Before the United States International Trade Commission

Investigation No. TA-201-73
Under Section 202 of the Trade Act of 1974

Prehearing Brief Of Consuming Industries
Trade Action Coalition ("Citac")

Lewis E. Leibowitz


September 10, 2001


Table of Contents

1. Introduction

2. The Injury Phase Is Crucial For Downstream Industries

3. Imports Not Available From Domestic Sources

4. "Like Or Directly Competitive Products"

5. Causation

6. Conclusion


This Prehearing Brief is submitted on behalf of CITAC, a coalition of consuming industries in the United States. CITAC includes corporations and trade associations representing millions of American workers.1//

1. Introduction

This proceeding is a major event in U.S. trade policy for steel consumers and indeed all consuming industries. This investigation could result in import restrictions that may injure, and perhaps devastate, many American companies that rely on imported steel products, both domestic and imported, at world competitive prices. This proceeding may also serve as a precedent for other industries.2 / Therefore, there is great potential for economic harm from this case.

CITAC recognizes that this investigation has two phases at the Commission, injury and remedy. The focus of this first phase must rely on rigorous analysis of the situation of the domestic industries under consideration. The Commission has received hundreds of questionnaires from purchasers of the products under investigation, which should be of material assistance in determining the state of the industries, the source and purpose of imports and the causal relationship, if any, between imports and the state of the industries involved. CITAC appreciates that customers' views have been sought and urges that the Commission pay particular attention to the views expressed by purchasers, who are the backbone of CITAC.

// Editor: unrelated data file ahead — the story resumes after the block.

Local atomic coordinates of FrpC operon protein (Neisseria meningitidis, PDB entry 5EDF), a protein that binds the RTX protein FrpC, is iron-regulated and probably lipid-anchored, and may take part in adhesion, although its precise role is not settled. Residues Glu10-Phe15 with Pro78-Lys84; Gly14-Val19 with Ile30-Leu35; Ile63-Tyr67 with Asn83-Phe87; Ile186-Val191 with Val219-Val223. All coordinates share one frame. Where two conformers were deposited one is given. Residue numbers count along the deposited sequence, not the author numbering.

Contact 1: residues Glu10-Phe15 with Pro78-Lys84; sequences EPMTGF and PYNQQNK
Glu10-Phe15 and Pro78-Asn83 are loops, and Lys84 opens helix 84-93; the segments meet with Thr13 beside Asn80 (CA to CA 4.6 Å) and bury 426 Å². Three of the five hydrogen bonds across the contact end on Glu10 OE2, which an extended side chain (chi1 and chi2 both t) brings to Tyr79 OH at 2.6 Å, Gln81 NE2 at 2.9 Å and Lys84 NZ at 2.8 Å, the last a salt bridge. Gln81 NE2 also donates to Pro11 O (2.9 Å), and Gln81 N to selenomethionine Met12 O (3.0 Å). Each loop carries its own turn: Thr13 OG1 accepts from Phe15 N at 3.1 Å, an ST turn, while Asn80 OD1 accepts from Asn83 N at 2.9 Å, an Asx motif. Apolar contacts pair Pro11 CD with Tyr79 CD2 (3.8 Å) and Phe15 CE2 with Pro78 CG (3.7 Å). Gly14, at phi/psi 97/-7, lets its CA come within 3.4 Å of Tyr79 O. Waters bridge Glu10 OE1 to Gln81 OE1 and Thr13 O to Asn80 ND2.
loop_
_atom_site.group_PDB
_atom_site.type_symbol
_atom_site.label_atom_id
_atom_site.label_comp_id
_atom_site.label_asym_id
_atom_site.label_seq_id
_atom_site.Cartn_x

1./ CITAC is not an "interested party" within the meaning of the Commission's APO regulations, although CITAC and its steel using members have sufficient interest to claim standing under Section 201. See Sneaker Circus Inc. v. Carter, 457 F. Supp. 771 (E.D.N.Y. 1978), aff'd, 614 F.2d 1290 (1979). The inability to argue from APO information is prejudicial to CITAC.

2. / See Public Version of Prehearing Report, Table OVERVIEW-7. Steel production jobs declined by 51,000 between 1989 and 1999, which ranks 18th among American production sectors. While not all of them are susceptible to Safeguards actions (e.g., government employees), there are several that could be.


2. The Injury Phase Is Crucial for Downstream Industries

The injury phase of this investigation is vitally important for downstream industries in the United States. The injury phase requires strict adherence to a set of legal criteria to establish entitlement to relief. These criteria exist so that the Commission can appropriately limit relief to industries that meet strict criteria. Without strict adherence to the serious injury standard, the considerable benefits of fairly traded imports could be denied to our economy and the economic freedom of downstream industries could be jeopardized.

The remedy phase of a Section 201 case is, simply put, too late to consider the potential harm to U.S. economic interests. The Commission must carefully weigh the threshold injury issues.